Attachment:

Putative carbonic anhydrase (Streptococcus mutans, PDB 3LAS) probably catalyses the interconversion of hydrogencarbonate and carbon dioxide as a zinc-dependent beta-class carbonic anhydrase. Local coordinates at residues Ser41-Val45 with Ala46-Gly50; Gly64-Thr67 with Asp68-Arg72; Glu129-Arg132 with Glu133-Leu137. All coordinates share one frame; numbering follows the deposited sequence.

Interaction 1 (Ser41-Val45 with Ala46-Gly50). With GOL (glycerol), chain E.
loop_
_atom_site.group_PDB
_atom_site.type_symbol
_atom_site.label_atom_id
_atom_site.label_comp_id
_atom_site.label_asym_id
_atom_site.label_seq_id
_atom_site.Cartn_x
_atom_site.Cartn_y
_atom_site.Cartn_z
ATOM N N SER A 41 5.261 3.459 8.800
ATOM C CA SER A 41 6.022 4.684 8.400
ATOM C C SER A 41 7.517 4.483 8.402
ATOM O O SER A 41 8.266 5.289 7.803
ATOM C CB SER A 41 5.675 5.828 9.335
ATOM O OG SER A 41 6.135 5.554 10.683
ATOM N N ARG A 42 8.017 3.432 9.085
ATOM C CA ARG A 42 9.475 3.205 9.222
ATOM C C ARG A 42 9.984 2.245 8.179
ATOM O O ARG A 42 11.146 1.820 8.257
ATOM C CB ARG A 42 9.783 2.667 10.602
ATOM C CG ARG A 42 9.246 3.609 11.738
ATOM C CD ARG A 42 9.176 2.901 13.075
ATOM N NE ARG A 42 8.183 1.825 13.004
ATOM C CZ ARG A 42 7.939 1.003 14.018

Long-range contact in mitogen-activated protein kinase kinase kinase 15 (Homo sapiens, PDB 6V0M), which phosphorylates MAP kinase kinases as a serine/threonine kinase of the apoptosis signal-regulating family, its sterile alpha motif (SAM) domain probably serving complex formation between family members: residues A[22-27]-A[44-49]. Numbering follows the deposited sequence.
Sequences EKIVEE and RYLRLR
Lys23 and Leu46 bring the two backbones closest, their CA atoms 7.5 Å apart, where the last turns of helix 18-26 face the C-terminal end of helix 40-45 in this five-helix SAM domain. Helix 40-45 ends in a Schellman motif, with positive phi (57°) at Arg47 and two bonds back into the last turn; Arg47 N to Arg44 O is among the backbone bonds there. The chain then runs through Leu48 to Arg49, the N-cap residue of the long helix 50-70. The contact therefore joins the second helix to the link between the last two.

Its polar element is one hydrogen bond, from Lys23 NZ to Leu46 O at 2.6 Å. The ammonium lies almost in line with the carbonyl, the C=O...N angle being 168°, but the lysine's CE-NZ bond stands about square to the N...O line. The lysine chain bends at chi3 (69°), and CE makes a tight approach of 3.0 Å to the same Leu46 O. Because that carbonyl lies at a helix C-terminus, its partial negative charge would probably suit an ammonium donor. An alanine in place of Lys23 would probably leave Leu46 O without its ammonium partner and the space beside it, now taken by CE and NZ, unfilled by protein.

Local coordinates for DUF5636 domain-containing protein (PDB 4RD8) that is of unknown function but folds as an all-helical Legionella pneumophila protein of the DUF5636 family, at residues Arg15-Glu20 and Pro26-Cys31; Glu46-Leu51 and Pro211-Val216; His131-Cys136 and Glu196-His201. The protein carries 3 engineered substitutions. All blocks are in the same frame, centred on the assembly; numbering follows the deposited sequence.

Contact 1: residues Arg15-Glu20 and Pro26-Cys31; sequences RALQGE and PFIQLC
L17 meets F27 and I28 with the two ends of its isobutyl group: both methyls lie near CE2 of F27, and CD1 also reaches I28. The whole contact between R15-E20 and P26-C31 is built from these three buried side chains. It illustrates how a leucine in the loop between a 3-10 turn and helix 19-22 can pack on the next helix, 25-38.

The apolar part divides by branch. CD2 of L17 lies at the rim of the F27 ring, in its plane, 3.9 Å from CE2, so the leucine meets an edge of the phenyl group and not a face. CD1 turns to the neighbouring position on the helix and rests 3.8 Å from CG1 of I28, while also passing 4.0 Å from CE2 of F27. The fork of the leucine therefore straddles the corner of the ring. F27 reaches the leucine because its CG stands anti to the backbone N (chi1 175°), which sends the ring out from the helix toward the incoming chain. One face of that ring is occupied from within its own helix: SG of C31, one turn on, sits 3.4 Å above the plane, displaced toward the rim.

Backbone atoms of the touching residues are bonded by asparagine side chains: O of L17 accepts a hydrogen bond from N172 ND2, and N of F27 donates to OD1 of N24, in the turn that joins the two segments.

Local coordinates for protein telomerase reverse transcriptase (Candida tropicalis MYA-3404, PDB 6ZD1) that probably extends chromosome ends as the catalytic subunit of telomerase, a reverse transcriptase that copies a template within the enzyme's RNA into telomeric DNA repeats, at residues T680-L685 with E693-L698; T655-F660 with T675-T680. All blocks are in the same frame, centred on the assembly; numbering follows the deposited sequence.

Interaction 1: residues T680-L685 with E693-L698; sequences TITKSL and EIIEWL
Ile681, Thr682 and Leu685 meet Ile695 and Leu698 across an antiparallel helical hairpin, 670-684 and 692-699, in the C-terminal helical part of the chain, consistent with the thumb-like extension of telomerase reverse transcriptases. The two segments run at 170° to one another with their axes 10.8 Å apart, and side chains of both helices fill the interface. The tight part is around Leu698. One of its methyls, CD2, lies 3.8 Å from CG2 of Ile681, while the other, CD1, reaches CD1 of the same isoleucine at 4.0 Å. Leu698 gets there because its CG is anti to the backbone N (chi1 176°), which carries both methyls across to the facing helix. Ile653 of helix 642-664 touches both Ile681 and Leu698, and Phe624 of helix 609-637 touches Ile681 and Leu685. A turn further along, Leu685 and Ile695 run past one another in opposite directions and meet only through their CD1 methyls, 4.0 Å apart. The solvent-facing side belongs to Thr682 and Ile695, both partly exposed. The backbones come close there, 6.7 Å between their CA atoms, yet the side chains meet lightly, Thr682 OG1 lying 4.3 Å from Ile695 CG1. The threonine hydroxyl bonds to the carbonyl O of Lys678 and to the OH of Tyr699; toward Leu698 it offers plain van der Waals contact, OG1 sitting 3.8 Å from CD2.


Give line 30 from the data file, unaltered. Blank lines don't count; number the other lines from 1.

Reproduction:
Lys23 and Leu46 bring the two backbones closest, their CA atoms 7.5 Å apart, where the last turns of helix 18-26 face the C-terminal end of helix 40-45 in this five-helix SAM domain. Helix 40-45 ends in a Schellman motif, with positive phi (57°) at Arg47 and two bonds back into the last turn; Arg47 N to Arg44 O is among the backbone bonds there. The chain then runs through Leu48 to Arg49, the N-cap residue of the long helix 50-70. The contact therefore joins the second helix to the link between the last two.